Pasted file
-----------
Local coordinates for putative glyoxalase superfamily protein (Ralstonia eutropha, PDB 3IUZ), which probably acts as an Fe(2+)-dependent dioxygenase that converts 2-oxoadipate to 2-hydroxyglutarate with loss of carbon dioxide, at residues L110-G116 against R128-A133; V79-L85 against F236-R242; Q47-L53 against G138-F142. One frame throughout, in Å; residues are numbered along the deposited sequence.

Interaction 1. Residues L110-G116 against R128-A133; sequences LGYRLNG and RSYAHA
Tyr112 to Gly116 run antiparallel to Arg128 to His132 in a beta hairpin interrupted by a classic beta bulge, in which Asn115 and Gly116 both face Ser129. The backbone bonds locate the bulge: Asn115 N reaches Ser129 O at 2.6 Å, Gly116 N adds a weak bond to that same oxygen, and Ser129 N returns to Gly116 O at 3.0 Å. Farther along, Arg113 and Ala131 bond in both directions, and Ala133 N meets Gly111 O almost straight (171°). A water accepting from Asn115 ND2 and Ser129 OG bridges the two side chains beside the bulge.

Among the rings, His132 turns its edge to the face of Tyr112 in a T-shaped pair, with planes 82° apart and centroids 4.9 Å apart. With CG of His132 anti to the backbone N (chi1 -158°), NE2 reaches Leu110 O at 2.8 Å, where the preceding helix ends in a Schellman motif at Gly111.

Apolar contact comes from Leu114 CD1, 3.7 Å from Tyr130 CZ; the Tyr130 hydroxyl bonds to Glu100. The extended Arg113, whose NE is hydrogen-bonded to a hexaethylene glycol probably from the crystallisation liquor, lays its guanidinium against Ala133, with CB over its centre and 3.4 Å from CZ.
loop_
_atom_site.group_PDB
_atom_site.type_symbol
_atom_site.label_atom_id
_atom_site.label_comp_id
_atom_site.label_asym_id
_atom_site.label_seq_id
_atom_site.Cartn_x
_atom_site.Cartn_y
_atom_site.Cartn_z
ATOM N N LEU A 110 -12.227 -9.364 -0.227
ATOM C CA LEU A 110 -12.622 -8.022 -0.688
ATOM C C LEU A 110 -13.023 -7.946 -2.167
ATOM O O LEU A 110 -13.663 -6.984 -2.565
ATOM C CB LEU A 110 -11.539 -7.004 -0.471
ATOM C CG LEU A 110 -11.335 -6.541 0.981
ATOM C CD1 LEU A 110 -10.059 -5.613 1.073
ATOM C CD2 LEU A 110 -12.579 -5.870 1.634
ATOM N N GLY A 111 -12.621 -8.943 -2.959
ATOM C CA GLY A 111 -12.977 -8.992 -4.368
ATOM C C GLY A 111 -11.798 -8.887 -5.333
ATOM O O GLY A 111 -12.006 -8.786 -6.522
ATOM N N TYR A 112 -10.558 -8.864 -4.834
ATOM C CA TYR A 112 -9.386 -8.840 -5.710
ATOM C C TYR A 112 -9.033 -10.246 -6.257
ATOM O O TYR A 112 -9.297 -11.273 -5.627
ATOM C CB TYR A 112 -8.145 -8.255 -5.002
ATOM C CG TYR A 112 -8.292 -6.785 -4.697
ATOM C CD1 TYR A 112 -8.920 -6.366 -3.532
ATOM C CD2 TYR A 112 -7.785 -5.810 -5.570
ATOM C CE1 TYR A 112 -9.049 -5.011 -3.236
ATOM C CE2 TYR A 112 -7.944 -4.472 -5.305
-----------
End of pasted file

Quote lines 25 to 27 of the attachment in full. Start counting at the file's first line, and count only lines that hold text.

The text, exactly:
ATOM C CA GLY A 111 -12.977 -8.992 -4.368
ATOM C C GLY A 111 -11.798 -8.887 -5.333
ATOM O O GLY A 111 -12.006 -8.786 -6.522